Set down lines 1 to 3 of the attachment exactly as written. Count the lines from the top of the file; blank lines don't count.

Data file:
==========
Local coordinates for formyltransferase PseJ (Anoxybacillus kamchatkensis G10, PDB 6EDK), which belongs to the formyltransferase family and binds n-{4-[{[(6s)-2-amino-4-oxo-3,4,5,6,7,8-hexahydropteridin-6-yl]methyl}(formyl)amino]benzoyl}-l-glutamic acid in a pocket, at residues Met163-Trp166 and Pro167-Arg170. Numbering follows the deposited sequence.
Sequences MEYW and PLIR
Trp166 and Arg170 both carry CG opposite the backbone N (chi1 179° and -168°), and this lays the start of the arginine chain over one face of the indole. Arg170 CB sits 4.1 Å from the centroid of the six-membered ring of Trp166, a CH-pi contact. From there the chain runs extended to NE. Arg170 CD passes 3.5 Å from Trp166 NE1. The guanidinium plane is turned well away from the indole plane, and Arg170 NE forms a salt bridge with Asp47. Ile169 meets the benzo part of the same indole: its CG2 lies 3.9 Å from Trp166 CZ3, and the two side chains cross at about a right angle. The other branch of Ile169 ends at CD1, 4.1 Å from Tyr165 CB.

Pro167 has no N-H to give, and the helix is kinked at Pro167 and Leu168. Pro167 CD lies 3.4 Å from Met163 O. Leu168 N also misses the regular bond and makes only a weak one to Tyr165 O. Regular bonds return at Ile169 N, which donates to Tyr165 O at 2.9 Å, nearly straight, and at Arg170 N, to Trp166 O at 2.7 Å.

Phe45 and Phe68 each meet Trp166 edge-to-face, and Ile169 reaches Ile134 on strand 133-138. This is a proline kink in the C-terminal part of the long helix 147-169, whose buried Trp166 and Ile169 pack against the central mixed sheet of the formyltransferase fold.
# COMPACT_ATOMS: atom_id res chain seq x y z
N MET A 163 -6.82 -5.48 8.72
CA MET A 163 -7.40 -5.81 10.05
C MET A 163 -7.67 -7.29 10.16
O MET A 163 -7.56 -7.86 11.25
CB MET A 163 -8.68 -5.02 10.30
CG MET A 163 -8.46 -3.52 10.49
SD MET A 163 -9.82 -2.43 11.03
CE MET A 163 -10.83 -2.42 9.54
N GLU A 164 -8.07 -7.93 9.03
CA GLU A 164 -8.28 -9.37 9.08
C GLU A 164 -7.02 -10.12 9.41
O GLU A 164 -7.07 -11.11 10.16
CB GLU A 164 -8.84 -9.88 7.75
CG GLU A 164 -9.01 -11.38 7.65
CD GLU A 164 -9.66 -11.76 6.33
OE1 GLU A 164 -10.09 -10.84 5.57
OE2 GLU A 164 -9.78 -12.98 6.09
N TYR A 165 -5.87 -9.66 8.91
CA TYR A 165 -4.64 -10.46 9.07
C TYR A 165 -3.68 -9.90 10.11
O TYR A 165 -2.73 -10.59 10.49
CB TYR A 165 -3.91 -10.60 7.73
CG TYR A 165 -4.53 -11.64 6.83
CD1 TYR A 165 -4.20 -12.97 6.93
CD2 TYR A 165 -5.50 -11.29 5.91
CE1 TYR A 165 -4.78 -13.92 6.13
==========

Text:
Local coordinates for formyltransferase PseJ (Anoxybacillus kamchatkensis G10, PDB 6EDK), which belongs to the formyltransferase family and binds n-{4-[{[(6s)-2-amino-4-oxo-3,4,5,6,7,8-hexahydropteridin-6-yl]methyl}(formyl)amino]benzoyl}-l-glutamic acid in a pocket, at residues Met163-Trp166 and Pro167-Arg170. Numbering follows the deposited sequence.
Sequences MEYW and PLIR
Trp166 and Arg170 both carry CG opposite the backbone N (chi1 179° and -168°), and this lays the start of the arginine chain over one face of the indole. Arg170 CB sits 4.1 Å from the centroid of the six-membered ring of Trp166, a CH-pi contact. From there the chain runs extended to NE. Arg170 CD passes 3.5 Å from Trp166 NE1. The guanidinium plane is turned well away from the indole plane, and Arg170 NE forms a salt bridge with Asp47. Ile169 meets the benzo part of the same indole: its CG2 lies 3.9 Å from Trp166 CZ3, and the two side chains cross at about a right angle. The other branch of Ile169 ends at CD1, 4.1 Å from Tyr165 CB.